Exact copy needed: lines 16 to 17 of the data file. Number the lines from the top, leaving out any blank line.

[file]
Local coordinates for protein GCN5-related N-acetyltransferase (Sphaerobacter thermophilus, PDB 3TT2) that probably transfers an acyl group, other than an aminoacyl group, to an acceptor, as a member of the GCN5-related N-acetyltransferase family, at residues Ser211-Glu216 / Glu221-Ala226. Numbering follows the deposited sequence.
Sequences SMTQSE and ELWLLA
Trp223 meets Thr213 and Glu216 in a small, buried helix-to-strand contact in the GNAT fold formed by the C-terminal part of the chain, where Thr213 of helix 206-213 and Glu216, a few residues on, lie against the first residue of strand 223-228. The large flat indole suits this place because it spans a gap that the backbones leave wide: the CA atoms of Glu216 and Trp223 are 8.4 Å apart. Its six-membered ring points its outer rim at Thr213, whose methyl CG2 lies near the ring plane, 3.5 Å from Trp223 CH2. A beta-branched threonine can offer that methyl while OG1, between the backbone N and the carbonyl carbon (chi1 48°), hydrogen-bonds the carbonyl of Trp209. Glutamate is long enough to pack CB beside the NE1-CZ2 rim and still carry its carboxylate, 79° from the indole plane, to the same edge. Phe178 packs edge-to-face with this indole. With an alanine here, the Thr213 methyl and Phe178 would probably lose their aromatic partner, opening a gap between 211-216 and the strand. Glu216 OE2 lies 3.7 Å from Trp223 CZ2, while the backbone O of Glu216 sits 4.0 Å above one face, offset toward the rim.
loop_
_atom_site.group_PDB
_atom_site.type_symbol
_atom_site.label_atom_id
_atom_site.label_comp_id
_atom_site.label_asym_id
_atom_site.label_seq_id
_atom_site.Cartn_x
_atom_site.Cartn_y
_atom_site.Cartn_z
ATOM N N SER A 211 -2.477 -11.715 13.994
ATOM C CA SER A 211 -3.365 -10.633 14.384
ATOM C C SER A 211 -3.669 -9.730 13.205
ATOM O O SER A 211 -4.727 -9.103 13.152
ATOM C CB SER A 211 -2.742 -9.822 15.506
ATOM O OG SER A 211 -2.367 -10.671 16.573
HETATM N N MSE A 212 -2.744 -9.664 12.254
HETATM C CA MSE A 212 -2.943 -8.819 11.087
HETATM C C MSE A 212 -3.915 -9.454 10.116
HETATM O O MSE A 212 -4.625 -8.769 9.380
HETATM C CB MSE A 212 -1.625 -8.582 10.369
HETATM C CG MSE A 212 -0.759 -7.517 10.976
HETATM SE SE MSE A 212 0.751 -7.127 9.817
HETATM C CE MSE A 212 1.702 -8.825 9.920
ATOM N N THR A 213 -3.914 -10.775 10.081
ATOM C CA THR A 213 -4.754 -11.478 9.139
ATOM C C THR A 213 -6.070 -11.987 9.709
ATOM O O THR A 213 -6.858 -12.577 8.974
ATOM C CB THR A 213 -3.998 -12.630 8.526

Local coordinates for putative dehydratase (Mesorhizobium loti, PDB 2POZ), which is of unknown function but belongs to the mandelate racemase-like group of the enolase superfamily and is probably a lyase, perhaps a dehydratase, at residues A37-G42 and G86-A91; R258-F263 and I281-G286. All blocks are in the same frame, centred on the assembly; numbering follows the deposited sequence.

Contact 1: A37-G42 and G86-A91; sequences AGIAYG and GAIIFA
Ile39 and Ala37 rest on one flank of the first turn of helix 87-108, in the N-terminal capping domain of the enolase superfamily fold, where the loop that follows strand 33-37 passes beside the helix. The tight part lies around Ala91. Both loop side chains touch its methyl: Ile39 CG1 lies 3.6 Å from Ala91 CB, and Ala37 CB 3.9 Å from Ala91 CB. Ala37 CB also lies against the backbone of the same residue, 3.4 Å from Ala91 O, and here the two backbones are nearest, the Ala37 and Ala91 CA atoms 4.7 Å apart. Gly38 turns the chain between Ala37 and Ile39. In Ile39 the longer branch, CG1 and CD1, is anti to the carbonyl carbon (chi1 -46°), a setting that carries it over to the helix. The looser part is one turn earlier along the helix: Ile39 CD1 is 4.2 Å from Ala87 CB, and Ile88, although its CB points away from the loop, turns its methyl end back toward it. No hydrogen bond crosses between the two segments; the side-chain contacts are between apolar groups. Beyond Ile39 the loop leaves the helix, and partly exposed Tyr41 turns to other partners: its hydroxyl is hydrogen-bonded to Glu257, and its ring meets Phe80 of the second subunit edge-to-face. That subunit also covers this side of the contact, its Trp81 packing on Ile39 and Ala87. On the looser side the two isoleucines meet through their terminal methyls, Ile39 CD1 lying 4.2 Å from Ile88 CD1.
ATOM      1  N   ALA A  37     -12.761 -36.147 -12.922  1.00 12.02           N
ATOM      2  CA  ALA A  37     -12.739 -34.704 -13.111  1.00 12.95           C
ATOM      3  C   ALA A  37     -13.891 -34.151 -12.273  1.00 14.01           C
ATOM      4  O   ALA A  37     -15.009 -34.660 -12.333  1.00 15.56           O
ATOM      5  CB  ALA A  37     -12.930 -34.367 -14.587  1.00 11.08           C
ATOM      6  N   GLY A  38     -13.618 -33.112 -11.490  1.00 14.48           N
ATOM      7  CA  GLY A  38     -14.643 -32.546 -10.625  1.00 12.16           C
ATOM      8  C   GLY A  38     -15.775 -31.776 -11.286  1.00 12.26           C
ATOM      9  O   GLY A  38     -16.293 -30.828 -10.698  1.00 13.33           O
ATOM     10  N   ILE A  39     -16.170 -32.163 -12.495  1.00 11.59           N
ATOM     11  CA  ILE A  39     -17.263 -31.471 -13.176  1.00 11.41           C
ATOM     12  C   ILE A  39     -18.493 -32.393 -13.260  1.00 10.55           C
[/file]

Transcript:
ATOM C C SER A 211 -3.669 -9.730 13.205
ATOM O O SER A 211 -4.727 -9.103 13.152